“Always remain alert”, says Salvage Master Wytse Huismans on the subject of working safely. He is just back from Liverpool, England, where he worked with a marine chemist and a contractor as a consultant in the operation to put a fire out on a ship. Wooden pallets had caught fire in one of the holds and carbon monoxide had been detected in the neighboring engine room. First operation: save an engineer.
“The man had gone into the engine room unprotected during the inspection, without telling anyone. So you have to stay sharp because some people ‘switch off’ in situations like that. That’s partly because they don’t know the risks as well as we do, and partly because they follow orders from officers who are not sufficiently aware of what they are sending the crew towards. They also don’t have enough experience with rescue equipment. We took an engineer with us to show us a few things. When we checked to see if his compressed air bottle was hanging correctly, it turned out that it was upside down and his mask was leaking a lot of air. He was someone we gave an emergency training session to on the spot.”
While you take care of each other’s safety as a team, you must never forget about yourself. Wytse: “We went looking for a gas leak because the carbon monoxide levels were a lot higher than initially thought. Fortunately, we found it very quickly and were able to safely handle the job between the three of us. If it had taken longer, we would have had to upscale the operation. There is one simple thought that goes through your mind when you are facing this decision: if something happens, who’s going to rescue me? In high-risk situations, you need to know you can fall back on your own people.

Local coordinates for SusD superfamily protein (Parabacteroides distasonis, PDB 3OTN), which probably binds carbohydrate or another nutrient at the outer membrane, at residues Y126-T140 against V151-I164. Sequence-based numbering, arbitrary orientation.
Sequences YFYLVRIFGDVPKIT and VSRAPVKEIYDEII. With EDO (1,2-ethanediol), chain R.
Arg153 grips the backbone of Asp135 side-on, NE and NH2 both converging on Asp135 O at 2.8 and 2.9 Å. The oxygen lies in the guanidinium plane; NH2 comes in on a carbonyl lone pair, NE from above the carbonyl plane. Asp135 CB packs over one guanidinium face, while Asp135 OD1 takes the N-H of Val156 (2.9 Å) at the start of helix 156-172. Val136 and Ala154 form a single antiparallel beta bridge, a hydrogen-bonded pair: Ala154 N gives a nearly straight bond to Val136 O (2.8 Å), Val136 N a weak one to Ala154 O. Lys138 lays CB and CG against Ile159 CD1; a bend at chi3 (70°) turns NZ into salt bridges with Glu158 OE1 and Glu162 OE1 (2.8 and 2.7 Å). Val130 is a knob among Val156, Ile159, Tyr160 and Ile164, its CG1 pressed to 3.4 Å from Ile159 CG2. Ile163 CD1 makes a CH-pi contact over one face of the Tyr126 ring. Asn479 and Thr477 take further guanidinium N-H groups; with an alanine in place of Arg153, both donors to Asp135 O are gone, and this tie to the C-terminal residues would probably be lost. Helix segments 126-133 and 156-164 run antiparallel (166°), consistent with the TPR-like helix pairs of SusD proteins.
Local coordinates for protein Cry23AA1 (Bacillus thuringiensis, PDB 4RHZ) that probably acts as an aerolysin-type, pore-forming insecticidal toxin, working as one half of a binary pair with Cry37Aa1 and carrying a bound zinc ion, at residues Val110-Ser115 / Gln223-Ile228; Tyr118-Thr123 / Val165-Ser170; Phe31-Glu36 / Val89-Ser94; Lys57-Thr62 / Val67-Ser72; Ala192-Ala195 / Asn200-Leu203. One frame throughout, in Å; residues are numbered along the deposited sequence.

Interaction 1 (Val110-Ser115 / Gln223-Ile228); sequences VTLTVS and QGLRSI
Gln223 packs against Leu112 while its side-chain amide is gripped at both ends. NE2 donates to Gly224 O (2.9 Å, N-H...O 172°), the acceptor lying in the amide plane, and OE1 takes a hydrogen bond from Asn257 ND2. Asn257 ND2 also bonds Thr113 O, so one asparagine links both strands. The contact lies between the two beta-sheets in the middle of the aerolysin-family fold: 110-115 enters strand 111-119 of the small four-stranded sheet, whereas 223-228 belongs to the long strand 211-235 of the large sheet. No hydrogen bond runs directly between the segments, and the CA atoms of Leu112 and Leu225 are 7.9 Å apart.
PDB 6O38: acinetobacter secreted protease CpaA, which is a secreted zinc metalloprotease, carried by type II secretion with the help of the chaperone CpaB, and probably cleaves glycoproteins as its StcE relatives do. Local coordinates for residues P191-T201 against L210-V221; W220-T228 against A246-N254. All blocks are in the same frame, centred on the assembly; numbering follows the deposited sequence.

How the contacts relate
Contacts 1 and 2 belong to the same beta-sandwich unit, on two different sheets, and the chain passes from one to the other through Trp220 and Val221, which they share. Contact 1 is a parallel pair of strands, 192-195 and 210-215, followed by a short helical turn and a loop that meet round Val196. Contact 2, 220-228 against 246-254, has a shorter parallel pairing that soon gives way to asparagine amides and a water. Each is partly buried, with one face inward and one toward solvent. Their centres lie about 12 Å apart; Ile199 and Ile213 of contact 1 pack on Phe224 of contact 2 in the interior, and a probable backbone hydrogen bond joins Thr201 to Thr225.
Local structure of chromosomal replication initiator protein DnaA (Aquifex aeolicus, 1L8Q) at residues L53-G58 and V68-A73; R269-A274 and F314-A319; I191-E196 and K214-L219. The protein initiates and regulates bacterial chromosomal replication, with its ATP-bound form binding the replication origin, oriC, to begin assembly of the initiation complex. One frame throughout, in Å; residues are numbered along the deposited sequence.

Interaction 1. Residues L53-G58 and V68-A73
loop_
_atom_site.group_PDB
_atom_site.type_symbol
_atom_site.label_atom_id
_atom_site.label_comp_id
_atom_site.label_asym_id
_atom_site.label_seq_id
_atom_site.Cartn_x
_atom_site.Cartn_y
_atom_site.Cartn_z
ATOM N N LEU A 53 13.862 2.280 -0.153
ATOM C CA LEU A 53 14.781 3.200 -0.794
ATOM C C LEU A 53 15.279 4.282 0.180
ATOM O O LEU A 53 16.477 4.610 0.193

We got the situation under control with the help of the onshore fire service. What I notice then is that rules are sometimes a hindrance to safety. When there was only one rafter left with a smoldering piece of wood, the discussion on how to tackle this problem lasted an entire day. That’s what I call mindless safety: checking off lists purely to follow the rules. That’s not what my safety is about. My safety is about warning people if they are not safe and ensuring that everyone gets home again safe and sound.”